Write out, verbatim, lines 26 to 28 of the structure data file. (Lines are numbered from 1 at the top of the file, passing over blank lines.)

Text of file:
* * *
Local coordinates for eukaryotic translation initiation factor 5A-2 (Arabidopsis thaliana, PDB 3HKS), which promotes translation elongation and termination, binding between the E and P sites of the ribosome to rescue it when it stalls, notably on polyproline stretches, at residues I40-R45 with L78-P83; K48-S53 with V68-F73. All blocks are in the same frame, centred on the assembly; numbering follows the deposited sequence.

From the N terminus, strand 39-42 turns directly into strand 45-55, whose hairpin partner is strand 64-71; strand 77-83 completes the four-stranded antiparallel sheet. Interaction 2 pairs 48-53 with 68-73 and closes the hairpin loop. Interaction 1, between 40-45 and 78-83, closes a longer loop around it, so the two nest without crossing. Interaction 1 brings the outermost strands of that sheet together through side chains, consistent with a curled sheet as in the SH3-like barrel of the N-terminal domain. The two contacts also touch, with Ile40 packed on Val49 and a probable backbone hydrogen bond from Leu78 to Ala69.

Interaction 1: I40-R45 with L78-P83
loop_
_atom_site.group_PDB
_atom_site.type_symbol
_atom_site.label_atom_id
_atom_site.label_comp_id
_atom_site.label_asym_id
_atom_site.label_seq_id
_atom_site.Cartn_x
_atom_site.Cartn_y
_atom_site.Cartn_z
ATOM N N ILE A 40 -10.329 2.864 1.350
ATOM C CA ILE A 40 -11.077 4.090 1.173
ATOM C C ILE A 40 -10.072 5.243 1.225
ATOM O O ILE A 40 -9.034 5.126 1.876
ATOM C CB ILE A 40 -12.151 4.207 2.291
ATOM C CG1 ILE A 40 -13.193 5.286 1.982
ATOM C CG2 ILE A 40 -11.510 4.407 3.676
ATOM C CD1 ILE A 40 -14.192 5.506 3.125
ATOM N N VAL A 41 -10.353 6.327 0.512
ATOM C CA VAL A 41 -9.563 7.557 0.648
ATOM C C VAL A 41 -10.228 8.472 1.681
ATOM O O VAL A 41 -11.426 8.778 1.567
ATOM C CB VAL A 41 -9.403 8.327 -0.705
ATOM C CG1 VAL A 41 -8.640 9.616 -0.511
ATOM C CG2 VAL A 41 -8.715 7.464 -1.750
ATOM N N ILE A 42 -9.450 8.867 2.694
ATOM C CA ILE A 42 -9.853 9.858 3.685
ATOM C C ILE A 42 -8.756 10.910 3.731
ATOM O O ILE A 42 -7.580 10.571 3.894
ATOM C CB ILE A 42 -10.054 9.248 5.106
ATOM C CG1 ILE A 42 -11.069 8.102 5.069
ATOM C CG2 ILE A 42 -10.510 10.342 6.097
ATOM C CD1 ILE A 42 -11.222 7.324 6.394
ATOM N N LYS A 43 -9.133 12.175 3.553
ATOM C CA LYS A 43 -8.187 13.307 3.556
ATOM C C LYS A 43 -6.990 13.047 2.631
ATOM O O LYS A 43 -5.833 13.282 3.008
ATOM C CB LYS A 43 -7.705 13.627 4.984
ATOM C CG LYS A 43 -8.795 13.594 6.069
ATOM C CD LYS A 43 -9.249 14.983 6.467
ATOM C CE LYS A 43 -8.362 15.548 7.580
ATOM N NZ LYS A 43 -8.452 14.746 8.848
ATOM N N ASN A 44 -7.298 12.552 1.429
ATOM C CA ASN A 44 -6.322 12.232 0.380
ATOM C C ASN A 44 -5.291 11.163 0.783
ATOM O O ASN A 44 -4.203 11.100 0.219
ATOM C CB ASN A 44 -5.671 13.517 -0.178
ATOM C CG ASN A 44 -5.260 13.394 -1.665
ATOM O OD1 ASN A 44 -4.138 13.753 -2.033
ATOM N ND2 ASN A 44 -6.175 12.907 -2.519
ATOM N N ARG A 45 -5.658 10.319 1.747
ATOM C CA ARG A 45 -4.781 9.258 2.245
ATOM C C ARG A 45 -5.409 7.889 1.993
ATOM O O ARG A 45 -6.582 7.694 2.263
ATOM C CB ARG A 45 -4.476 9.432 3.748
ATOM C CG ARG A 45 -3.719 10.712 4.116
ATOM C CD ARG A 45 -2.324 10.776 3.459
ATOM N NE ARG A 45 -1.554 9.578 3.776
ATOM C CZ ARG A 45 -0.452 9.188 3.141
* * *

ATOM C CB VAL A 41 -9.403 8.327 -0.705
ATOM C CG1 VAL A 41 -8.640 9.616 -0.511
ATOM C CG2 VAL A 41 -8.715 7.464 -1.750